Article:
The opioid grant served 270 people between May and early this month, according to Health and Welfare. It’s funded at $2 million for this fiscal year. The state had spent about $360,000 of that by the end of December, about halfway through the fiscal year.
People who previously would have been eligible for an IV drug user program or for services through BPA Health, the state’s substance abuse contractor, no longer can get into treatment.
The Dec. 19 memo said some patients could get access to “interim services” while they’re on a waiting list for treatment. Those services include coaching and peer support — “recovery support services that clients undergo before entering formal [substance abuse] treatment,” according to Health and Welfare.
“The department will implement cost reduction procedures for all other populations,” the memo said. “This will likely result in reduced access to services temporarily, but access will be restored as quickly as the budget permits,” the memo said. “This is a very difficult decision to make as we believe in the power of treatment and recovery support services in assisting individuals towards a life of recovery. Unfortunately, we find ourselves in a place where we simply have no other choice at this time.”
This isn’t the first time funding has run out early. Last fiscal year, the department opened up substance-use disorder services to the Medicaid gap population. But demand outweighed supply, and the department cut services by the end of the year.
Edmunds said Health and Welfare officials noticed the shortfall too late to ask the Idaho Legislature for emergency funds. If it looks like there will be another shortfall next year, the department will likely seek more funding, he said.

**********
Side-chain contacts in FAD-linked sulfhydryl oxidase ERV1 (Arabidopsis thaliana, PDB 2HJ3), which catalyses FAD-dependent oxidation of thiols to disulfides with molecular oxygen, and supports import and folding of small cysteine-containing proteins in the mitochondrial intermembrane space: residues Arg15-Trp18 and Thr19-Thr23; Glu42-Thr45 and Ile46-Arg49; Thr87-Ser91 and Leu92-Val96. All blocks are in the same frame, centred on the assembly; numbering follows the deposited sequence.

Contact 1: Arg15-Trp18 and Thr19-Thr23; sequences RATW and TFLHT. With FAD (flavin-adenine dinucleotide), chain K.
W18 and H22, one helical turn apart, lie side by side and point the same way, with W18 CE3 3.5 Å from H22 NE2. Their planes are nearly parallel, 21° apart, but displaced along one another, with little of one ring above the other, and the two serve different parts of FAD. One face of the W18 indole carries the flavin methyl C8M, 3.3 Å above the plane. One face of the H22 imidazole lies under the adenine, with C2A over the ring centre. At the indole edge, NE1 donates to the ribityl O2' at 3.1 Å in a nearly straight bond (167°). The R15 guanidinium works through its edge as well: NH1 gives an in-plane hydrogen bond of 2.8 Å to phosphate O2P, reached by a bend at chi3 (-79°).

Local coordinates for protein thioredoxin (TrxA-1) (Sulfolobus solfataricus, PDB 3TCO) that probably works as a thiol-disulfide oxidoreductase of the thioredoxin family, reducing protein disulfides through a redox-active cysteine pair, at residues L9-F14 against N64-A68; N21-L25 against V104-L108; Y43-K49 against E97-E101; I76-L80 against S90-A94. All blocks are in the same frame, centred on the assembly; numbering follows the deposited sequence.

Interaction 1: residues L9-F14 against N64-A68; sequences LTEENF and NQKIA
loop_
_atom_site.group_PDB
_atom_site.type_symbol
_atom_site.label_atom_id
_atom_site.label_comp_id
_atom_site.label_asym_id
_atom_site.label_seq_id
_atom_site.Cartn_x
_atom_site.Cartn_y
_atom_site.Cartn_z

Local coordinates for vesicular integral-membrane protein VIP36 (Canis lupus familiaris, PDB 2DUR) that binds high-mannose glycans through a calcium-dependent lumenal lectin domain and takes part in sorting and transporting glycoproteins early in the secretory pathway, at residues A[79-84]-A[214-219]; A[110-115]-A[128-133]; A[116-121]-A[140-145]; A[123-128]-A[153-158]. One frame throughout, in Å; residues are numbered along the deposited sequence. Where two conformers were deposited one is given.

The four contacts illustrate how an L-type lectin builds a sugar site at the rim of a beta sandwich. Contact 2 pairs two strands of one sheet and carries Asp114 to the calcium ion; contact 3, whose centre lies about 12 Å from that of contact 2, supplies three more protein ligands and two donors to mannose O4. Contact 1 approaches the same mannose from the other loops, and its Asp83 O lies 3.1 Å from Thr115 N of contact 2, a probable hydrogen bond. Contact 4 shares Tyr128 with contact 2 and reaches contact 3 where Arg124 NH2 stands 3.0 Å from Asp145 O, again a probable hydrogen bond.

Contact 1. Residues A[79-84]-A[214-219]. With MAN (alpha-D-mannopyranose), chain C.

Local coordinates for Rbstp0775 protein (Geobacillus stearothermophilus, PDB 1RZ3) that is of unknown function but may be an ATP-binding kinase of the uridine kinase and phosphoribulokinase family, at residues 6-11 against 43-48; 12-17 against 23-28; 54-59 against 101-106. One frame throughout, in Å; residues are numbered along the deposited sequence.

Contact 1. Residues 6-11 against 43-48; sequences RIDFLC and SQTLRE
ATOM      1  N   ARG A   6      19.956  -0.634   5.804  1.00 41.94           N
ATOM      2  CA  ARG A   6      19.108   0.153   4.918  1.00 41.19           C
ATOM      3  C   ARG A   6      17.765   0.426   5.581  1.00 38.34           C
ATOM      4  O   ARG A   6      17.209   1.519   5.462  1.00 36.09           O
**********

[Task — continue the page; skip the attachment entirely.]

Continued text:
Officials do hope this year to pull from other Health and Welfare programs with extra funds — if any such surplus develops.
“State statute allows a 10 percent transfer” between accounts, Edmunds said. If one Health and Welfare program shows “a trend line” of not spending its full budget, the department could transfer money into the pots it uses for substance use treatment, he said. “But that means the money has to be underspent somewhere else, right?”
“Cross your fingers with me, because I keep hoping for a 10 percent,” Andueza said.
THOSE TURNED AWAY ARE ‘DETOXING IN THE ER’
Substance abuse treatment providers noted the cuts will drive up costs elsewhere.
People who don’t get treatment often end up in the hospital after they overdose, or in jails after they’re arrested for possession or failing a drug or alcohol test while they’re on probation, they said.
“You have clients who are detoxing in the ERs,” said Mark Senior, director of substance-use disorder services at Access Behavioral Health in Boise and Nampa. “These are lives that are impacted in the immediate term, so it’s a very serious thing, not having these funds.”
Thomas said Walker Center gets daily phone calls from people who don’t qualify for state programs anymore and cannot afford to pay out of pocket.
“It’s heartbreaking when people walk in, and they’re hopeless, they don’t know what to do,” Thomas said.
When told about the effects providers are citing, Edmunds said, “It’s those same providers who received all of these treatment dollars to serve all of these people in the months prior. … They are the ones who used all these resources to treat people; it just came earlier in the fiscal year.”
Providers stressed that while the current spending cuts are a shock, Idaho has long underfunded substance abuse treatment. They said the state hasn’t increased its payment rates for treatment despite rising costs of care.
“This is a tragedy for people, but this is an opportunity to turn lemons into lemonade, which is to help educate consumers and our legislators that this problem is not going away; it is actually growing,” Thomas said. “We wouldn’t treat someone with diabetes this way or someone with heart disease this way. … This is a time to talk about: What are we going to do with this state and not going to do with this state?”